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Snapchat is probably the most popular social media app among those under 30. What distinguishes it from other such apps is that it allows users to add cartoon-like images and text to their photos and videos. While this playful interaction between users may seem like the antithesis of serious learning, Tara Martin (2017) found a way to channel student interest in sharing annotated images toward an educational purpose by creating what she calls a BookSnap. Instead of snapping selfies, a student makes a BookSnap by taking a photo of a passage from a book, article, or other source and adding images and text to interpret and reflect on what they read (Figure 1). These can be emotions, thoughts, or feelings provoked by their reading.

Two images of BookSnaps. The left image includes call-out quotations and the right image one. Both images are decked out with user Bitmojis.
Figure 1. Examples of BookSnaps

What advantages does a BookSnap have over a traditional paper report? For one, learning retention. According to Schwartz (2015), “When ideas and related concepts can be encapsulated in an image, the brain remembers the information associated with that image.” Think, for instance, of how famous images encapsulate the meaning of historical events. The image of a sailor kissing his girlfriend on a dock captures the joy the United States felt at the end of World War II. Similarly, those who have seen the documentary March of the Penguins (dir. Luc Jacquet, 2005) likely remember the image of the frozen egg, which captures the hardships faced by penguins trying to survive and reproduce in their inhospitable environment—the movie’s underlying theme. Expressing a passage as an image will thus help students retain its meaning.

Moreover, BookSnaps help students think critically about their reading by developing personal connections to the text and interpreting it in creative ways. After all, Snapchat images and videos are interpretations of student’s experiences. Instead of simply taking a photo of a concert, the overlays add the user’s feelings and thoughts about the event. The choice of overlay engages the user in a creative expression of their experience. We want students to internalize what they read in our courses, and providing them with a means of expressing their interpretations will encourage that process. While students tend to think of papers as merely a means of regurgitating what they read and “giving the instructor what they want,” asking students to create BookSnaps recasts the entire exercise as an opportunity for personal expression.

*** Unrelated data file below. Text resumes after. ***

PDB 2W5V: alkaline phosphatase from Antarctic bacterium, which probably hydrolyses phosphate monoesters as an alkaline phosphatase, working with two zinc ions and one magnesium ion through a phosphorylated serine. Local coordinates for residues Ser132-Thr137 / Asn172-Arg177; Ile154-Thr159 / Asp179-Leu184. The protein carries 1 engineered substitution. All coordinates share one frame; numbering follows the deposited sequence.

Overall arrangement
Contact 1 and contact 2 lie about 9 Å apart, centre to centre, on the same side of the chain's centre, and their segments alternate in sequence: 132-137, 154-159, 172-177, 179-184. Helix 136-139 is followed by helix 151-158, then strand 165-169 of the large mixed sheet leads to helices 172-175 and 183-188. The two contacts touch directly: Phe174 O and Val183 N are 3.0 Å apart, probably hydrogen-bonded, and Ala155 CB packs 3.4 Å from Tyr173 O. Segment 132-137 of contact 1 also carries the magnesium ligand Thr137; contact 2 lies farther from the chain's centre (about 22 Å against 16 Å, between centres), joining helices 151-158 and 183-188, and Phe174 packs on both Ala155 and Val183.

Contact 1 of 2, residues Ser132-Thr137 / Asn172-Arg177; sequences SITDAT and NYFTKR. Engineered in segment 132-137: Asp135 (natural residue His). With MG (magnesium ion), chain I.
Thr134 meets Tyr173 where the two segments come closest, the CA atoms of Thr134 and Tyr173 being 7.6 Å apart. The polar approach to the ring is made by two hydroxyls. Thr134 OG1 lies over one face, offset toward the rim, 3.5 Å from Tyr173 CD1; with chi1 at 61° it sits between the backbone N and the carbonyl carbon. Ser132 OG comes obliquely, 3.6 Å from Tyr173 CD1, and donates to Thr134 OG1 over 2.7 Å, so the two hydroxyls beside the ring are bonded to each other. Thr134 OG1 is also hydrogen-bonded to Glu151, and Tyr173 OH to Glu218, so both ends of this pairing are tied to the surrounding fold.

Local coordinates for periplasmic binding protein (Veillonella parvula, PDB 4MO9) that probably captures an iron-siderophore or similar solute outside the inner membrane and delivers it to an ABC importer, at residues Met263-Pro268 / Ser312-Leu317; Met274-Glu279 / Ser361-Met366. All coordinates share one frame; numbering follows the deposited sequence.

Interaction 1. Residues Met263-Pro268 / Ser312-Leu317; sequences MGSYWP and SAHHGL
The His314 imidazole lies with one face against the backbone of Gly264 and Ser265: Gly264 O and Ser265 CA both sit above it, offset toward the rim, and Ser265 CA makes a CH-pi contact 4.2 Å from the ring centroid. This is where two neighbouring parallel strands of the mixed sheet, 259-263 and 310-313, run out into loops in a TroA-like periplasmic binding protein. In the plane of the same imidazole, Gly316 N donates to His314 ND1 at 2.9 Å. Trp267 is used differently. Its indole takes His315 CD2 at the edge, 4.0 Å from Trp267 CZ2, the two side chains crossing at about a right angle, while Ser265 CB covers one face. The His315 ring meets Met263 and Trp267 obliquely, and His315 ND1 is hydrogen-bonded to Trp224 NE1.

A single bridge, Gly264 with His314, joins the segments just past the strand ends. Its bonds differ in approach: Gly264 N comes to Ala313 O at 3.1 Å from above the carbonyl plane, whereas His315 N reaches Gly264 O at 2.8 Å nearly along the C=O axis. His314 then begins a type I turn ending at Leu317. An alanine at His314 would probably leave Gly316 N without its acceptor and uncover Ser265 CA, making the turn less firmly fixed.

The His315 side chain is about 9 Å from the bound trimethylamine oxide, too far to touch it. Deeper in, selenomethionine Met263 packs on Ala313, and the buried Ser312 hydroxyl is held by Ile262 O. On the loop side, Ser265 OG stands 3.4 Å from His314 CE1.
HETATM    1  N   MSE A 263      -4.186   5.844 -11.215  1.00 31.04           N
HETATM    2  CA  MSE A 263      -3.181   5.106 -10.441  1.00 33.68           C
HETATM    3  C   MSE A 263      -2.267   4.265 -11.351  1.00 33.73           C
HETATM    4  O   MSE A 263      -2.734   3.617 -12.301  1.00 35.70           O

Using BookSnaps academically

For independent reading assignments, students are likely to engage in their reading by creating BookSnap summaries for each page or section they read. Students can embed the individual BookSnaps in a Google Slide presentation submitted to their teacher or submit the image within a discussion board post on a learning management system. BookSnaps are most commonly used for textbook or article comprehension, but they are equally useful for other purposes. In English courses, students may use a BookSnap to identify plot components, figurative language, or main ideas. In math courses, students can take a picture of their calculations, annotate their explanations, or ask questions. In history courses, students can take a picture of a timeline and identify turning points or key events. Science educators may use BookSnaps to have their students summarize vocabulary or provide evidence supporting their hypotheses, while art students may take a picture of a painting or sculpture and provide their interpretation or identify the genre. The possibilities are divers.

Creating a BookSnap

Snapchat is most commonly used to create a BookSnap. But educators and students are also using Google Slides, Google Drawings, Seesaw, Pic Collage, Book Creator, or Buncee to create their BookSnaps. The first step of creating a BookSnap is to take a picture of the book, page, article, painting, or other artifact the student wants to annotate. Students then use text, font, or color features to type the annotation. Most annotations include the content’s title, its creator’s name, and hashtags (#s). The third step is to decorate the original image by adding meaningful images, stickers, or Bitmojis to enhance the annotation. The final step is to download and save the final product. The steps vary slightly depending on the platform used.

For more information on how to use BookSnaps in education, take a look at Tara Martin’s website. Please also feel free to find and share ideas about uses of BookSnap via the hashtag #BookSnaps on Twitter. Experiment with BookSnaps in your teaching.

References

Martin, T. (2017, August 14). #Booksnaps Snapchat in education. Retrieved from https://www.viewsonic.com/us/blog/post/view/id/6712

Schwartz, K. (2015, July 15). Making learning visible: Doodling helps memories stick. Retrieved from https://www.kqed.org/mindshift/39941/making-learning-visible-doodling-helps-memories-stick

Jennie Carr, PhD, is an associate professor of education and elementary education program coordinator at Bridgewater College.